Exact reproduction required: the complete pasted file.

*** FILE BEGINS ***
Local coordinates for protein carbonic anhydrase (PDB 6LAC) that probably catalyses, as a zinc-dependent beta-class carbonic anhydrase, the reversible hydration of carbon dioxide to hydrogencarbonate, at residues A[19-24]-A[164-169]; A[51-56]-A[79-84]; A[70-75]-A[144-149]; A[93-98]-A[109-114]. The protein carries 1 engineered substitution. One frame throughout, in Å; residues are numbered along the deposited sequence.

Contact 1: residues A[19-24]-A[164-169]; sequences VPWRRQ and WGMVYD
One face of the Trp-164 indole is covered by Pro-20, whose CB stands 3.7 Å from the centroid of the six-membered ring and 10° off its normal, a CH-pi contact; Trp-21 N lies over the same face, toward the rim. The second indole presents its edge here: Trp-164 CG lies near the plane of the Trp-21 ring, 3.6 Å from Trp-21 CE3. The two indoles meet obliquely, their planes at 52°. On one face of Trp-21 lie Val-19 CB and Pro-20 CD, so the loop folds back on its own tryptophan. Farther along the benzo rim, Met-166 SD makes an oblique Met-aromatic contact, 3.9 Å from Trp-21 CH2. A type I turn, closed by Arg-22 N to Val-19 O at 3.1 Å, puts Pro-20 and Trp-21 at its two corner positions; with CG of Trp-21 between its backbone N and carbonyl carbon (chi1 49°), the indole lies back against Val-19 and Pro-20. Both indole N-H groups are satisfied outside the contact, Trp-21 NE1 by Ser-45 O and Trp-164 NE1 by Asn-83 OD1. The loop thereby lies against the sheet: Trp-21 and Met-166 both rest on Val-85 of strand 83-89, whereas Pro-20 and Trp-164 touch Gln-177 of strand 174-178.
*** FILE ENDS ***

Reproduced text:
Local coordinates for protein carbonic anhydrase (PDB 6LAC) that probably catalyses, as a zinc-dependent beta-class carbonic anhydrase, the reversible hydration of carbon dioxide to hydrogencarbonate, at residues A[19-24]-A[164-169]; A[51-56]-A[79-84]; A[70-75]-A[144-149]; A[93-98]-A[109-114]. The protein carries 1 engineered substitution. One frame throughout, in Å; residues are numbered along the deposited sequence.

Contact 1: residues A[19-24]-A[164-169]; sequences VPWRRQ and WGMVYD
One face of the Trp-164 indole is covered by Pro-20, whose CB stands 3.7 Å from the centroid of the six-membered ring and 10° off its normal, a CH-pi contact; Trp-21 N lies over the same face, toward the rim. The second indole presents its edge here: Trp-164 CG lies near the plane of the Trp-21 ring, 3.6 Å from Trp-21 CE3. The two indoles meet obliquely, their planes at 52°. On one face of Trp-21 lie Val-19 CB and Pro-20 CD, so the loop folds back on its own tryptophan. Farther along the benzo rim, Met-166 SD makes an oblique Met-aromatic contact, 3.9 Å from Trp-21 CH2. A type I turn, closed by Arg-22 N to Val-19 O at 3.1 Å, puts Pro-20 and Trp-21 at its two corner positions; with CG of Trp-21 between its backbone N and carbonyl carbon (chi1 49°), the indole lies back against Val-19 and Pro-20. Both indole N-H groups are satisfied outside the contact, Trp-21 NE1 by Ser-45 O and Trp-164 NE1 by Asn-83 OD1. The loop thereby lies against the sheet: Trp-21 and Met-166 both rest on Val-85 of strand 83-89, whereas Pro-20 and Trp-164 touch Gln-177 of strand 174-178.